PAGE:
FDA Insight: Episode 18 – Transcript
>> Anand Shah: Welcome back to another episode of FDA Insight. I'm Dr. Anand Shah, the Deputy Commissioner for Medical and Scientific Affairs here at the FDA. Thank you so much for joining us for another great episode. Joining me today, is Elizabeth Jungman, the director of the Office of Regulatory Policy in the Center for Drug Evaluation and Research, or CDER, at FDA. Elizabeth leads much of our agency's work around the regulation of hand sanitizers. Elizabeth, welcome to FDA Insight.
>> Elizabeth Jungman: Thank you for having me.
>> Anand Shah: Well, Elizabeth, let's jump right in. In the face of the COVID-19 pandemic, public health officials have been focused on the three Ws; wear a mask, watch your distance, and wash your hands often. Today, I want to focus on the last W and good hand hygiene. What do consumers need to know?
>> Elizabeth Jungman: One of the most important steps that you can take to help prevent the spread of infection, such as COVID-19, is to thoroughly wash your hands with soap and water for at least 20 seconds, especially after going to the bathroom, before eating, after coughing, sneezing, or blowing your nose. When my kids were little, to help them scrub for long enough, we would sing the ABC song with a few made up handwashing related lyrics while they were washing their hands, to be sure we were getting to that 20 seconds. If soap and water are not available, that's what the CDC, the Center for Disease Control and Prevention, recommends using an alcohol-based hand sanitizer. You want to look for one that contains at least 60 percent ethanol, which is also called ethyl alcohol, or 70 percent isopropyl alcohol.
>> Anand Shah: Is there a difference between washing your hands with soap and water versus using hand sanitizer?
>> Elizabeth Jungman: According to the CDC, washing your hands with plain soap and water is one of the best ways to prevent the spread of infection and decrease the risk of getting sick. There are currently no drugs, including hand sanitizer, that are approved by FDA to prevent COVID-19.
>> Anand Shah: FDA continues to warn about dangerous hand sanitizer products. Can you explain to consumers what some of the key issues are and what they should be looking out for?
>> Elizabeth Jungman: I'm glad you asked. There are actually five issues that I want to talk about, things that we worry about and that we hope that consumers will watch out for.
First, hand sanitizers that are contaminated with methanol or 1-propanol. Methanol and 1-propanol are not acceptable ingredients in hand sanitizers, and they could be toxic. Methanol can cause serious side effects, including nausea, vomiting, headache, and blurred vision when it's absorbed through the skin, and it can cause blindness or death if swallowed; 1-propanol can also be toxic and life threatening when it's ingested. And, concerningly, products that are containing methanol or 1-propanol may or may not have labels that list them, so to avoid those products, you want to check the list on FDA's website and make sure you're never drinking hand sanitizer.
The second thing that we worry about, is hand sanitizers that are packaged to appear as drinks or candy or water bottles, as well as products that are marketed as drinks or cocktails. The agency has discovered that some hand sanitizers are being packaged in containers that resemble children's food pouches or water bottles, juice bottles, vodka bottles, and we found hand sanitizers that contain food flavors, such as chocolate or raspberry. Those products could confuse consumers into accidentally ingesting hand sanitizer. And children are particularly at risk with these products, because ingesting only a small amount of hand sanitizer could be deadly in a young child. Given the high concentration of alcohol in these products, it takes only about two and a half teaspoons of hand sanitizer to be potentially lethal in an 18-month-old.
The third thing that we are concerned about is hand sanitizers that don't contain a sufficient amount of alcohol. So, remember that per the CDC recommendations, you want to use an alcohol-based hand sanitizer if you can't wash your hands. If the active ingredient in your hand sanitizer is ethyl alcohol, that alcohol content should be at least 60 percent; if the active ingredient is isopropyl alcohol, it should be at least 70 percent, because subpotent hand sanitizer products may not be as effective in reducing bacteria on your skin.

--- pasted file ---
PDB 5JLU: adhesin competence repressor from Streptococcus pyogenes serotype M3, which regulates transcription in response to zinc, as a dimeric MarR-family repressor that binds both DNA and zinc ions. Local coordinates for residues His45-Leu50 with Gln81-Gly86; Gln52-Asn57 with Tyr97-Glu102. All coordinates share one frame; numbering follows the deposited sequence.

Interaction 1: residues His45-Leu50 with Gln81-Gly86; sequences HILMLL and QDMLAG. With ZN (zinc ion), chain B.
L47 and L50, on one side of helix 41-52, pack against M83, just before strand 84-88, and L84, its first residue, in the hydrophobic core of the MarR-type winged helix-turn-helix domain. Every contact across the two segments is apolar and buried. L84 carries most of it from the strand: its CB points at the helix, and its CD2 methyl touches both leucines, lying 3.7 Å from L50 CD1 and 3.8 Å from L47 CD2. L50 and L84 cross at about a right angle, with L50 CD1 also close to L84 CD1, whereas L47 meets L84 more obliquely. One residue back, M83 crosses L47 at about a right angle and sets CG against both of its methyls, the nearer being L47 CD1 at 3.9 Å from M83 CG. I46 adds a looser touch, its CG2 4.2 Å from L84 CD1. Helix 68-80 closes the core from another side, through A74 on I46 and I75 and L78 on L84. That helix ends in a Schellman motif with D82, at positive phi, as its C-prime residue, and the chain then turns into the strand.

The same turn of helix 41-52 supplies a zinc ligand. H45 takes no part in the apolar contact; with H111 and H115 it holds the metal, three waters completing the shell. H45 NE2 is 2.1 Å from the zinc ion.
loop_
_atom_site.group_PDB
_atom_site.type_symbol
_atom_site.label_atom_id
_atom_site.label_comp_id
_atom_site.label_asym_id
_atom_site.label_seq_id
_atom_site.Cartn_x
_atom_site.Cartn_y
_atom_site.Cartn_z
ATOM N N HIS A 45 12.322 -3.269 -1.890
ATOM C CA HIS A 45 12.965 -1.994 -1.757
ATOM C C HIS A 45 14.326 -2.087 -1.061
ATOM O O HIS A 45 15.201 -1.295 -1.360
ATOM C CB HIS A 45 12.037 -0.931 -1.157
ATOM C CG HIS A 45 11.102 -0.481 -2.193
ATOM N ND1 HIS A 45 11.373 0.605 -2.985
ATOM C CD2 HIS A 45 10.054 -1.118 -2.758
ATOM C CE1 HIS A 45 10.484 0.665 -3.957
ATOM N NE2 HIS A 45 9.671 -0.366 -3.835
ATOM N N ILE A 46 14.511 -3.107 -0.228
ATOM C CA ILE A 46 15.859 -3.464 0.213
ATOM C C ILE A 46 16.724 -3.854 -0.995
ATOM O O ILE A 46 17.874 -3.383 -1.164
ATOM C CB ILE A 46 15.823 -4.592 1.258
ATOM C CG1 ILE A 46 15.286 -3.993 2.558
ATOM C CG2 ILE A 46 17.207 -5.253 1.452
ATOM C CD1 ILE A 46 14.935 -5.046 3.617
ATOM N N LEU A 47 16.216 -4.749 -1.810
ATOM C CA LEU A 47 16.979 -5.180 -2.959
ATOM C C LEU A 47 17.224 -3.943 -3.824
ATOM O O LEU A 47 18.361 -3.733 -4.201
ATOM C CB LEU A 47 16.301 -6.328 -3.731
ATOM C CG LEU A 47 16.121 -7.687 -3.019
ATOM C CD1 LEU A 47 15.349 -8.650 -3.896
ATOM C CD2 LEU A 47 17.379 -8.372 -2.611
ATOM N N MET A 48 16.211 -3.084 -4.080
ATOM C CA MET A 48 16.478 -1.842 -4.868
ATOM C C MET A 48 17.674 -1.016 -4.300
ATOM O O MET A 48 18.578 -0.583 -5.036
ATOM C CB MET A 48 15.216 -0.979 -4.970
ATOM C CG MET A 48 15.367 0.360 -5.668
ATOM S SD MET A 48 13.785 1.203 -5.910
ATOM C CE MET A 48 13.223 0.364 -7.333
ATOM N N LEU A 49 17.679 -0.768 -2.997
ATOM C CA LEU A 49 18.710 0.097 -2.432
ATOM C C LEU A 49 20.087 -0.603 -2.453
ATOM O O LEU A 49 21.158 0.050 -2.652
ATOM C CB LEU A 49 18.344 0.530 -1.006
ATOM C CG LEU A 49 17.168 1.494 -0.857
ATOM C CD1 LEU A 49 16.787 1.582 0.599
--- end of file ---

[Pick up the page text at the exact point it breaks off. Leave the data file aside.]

Fourth, we're concerned about hand sanitizers that are sold or offered for sale with false, misleading, or unproven claims that they can prevent or spread viruses such as COVID-19, or claims that they can provide prolonged protection. So, for example, we've seen hand sanitizers with claims that they last up to 24 hours, which may lead consumers to think that they're protected when they actually are not.
And fifth and finally, consumers should be really cautious about hand sanitizers that are marketed as FDA approved, since there are no hand sanitizers that are approved by FDA. There are plenty of hand sanitizers that are legally marketed, but if you see one that's claiming to be FDA approved, that's just not true.
>> Anand Shah: That's a lot to look out for. What should consumers do if they have hand sanitizers that raise any of the issues that you mention?
>> Elizabeth Jungman: So, if you have a potentially contaminated or subpotent hand sanitizer product, you should immediately stop using it; you should dispose of it. And if it's contaminated with methanol, it should ideally be disposed of in a hazardous waste container.
>> Anand Shah: We've seen news reports of consumers who've died due to drinking hand sanitizer. How dangerous is this?
>> Elizabeth Jungman: It is extremely dangerous to drink hand sanitizers. We urge consumers not to do so under any circumstances. The dangers of drinking hand sanitizers are compounded when the product is contaminated with methanol or other toxic chemicals. Drinking methanol contaminated hand sanitizer is more life threatening than drinking a product that is not contaminated, but it's really never a good idea.
>> Anand Shah: Is hand sanitizer dangerous for children?
>> Elizabeth Jungman: It can be. For children under 6 years of age, hand sanitizer should be used with adult supervision according to the directions on the label. People don't think about this much about kids drinking hand sanitizers, but it happens, and it can be very dangerous. As I mentioned earlier, drinking only a small amount of hand sanitizer can cause alcohol poisoning in children. So, there's no need to be concerned if your kids are, you know, eating after they apply hand sanitizer or lick their hands after using hand sanitizer.